Then, in 1973, he was the first to implement “packet-video” and “packet voice” (Network Voice Protocol) when he adapted the visual flight simulator to run over the ARPANET. It was the first application of packet switching to real-time applications.
In the 1970s, as a researcher at the University of Southern California Information Sciences Institute (USC/ISI), he started and led several projects including FastXchange (e-commerce), digital library and ATOMIC. Cohen and his research group under ARPA sponsorship developed the USC/ISI ATOMIC LAN, which was based on the Caltech Mosaic components. It was the research prototype for Myrinet, a high-performance system area network. He would go on to co-found Myricom, which commercialized Myrinet. He also started the MOSIS project in 1980.
Danny earned his BSc at the Technion and his PhD at Harvard University. Danny has been on the Computer Science faculty at Harvard, Technion and Caltech.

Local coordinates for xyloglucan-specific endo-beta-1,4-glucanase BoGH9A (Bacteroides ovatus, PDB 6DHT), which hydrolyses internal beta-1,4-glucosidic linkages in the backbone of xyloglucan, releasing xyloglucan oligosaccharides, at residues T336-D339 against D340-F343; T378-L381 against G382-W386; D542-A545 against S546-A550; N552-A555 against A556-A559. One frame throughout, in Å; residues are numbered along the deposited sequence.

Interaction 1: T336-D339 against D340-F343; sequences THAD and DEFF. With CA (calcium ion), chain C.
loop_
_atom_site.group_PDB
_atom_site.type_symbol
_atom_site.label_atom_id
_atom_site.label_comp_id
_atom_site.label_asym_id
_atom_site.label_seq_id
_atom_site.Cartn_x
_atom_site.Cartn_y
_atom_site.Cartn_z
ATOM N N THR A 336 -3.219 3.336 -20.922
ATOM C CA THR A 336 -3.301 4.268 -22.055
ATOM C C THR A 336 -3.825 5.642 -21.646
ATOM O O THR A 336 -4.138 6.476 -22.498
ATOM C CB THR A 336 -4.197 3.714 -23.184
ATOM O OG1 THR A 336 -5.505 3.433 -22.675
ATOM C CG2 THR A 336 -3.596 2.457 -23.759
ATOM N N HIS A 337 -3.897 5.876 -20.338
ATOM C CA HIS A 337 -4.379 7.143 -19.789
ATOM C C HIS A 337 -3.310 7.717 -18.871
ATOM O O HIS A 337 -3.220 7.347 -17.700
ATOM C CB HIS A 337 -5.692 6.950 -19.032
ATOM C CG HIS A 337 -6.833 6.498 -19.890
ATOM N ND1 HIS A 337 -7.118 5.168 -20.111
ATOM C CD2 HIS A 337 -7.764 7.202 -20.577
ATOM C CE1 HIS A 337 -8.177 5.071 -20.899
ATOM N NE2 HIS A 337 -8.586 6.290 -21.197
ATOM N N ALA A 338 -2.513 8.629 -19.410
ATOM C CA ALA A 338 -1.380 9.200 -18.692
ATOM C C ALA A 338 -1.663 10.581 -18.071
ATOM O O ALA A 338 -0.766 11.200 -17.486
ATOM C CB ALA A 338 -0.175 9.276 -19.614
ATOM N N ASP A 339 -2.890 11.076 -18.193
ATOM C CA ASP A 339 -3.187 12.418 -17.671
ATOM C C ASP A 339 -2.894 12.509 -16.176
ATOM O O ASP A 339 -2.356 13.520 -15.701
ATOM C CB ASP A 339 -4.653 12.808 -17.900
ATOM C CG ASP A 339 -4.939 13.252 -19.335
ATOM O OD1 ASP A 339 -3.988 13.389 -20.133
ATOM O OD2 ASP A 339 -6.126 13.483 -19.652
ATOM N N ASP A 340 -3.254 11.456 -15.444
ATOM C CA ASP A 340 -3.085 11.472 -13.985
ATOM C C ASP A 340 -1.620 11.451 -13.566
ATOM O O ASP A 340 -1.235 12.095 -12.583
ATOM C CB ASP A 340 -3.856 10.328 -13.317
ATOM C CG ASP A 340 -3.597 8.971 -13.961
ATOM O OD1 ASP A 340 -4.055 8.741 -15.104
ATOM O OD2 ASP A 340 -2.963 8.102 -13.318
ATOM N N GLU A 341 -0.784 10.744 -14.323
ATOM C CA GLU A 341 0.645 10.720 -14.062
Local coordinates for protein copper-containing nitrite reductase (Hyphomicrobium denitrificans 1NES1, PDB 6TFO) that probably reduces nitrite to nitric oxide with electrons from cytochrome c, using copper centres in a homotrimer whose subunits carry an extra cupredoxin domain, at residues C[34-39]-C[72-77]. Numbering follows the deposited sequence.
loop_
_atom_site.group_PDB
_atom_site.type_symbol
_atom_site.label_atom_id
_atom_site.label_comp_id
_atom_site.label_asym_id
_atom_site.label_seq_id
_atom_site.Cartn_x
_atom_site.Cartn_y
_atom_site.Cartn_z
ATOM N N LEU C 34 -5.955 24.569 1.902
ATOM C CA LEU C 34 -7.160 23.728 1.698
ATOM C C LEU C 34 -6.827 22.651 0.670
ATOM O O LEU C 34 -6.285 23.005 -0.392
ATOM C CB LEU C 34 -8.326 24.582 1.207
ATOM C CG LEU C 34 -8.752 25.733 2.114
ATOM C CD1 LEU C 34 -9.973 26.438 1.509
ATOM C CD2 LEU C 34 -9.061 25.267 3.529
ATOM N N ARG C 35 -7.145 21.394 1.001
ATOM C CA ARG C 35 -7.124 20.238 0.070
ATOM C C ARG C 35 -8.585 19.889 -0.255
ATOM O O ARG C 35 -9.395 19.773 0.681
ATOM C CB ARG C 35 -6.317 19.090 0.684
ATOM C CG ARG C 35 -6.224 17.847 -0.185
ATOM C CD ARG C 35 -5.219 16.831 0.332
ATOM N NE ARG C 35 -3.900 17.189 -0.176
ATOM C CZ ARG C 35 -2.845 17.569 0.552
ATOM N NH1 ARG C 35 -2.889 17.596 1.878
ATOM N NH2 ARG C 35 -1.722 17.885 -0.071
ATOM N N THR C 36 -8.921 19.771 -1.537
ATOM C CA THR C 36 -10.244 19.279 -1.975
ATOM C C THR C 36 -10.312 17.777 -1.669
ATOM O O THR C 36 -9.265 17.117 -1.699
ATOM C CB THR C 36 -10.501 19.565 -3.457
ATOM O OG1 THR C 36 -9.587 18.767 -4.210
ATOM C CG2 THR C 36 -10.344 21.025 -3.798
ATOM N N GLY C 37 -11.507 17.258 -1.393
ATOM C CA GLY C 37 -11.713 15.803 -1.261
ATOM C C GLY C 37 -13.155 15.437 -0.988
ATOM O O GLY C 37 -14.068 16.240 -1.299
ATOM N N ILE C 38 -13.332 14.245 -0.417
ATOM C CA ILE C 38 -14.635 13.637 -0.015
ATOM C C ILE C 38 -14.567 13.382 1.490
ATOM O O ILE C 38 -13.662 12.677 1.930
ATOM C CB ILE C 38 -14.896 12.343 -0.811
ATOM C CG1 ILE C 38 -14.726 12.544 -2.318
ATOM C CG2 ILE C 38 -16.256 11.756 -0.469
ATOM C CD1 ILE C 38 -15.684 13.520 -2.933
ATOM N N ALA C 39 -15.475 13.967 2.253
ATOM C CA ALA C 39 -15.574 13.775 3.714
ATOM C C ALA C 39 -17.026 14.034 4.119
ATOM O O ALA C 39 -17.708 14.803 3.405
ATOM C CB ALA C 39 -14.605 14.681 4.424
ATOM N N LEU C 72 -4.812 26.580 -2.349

He was a member of the National Academy of Engineering, an IEEE Fellow and he received a USAF (United States Air Force) Meritorious Civilian Service Award.
Born in Israel, he is well known for coining the computer terms Big Endian and Little Endian in his landmark article “On Holy Wars and a Plea for Peace,” which examines the proper byte order.
Read Wired’s profile on Cohen’s historic contribution to the internet.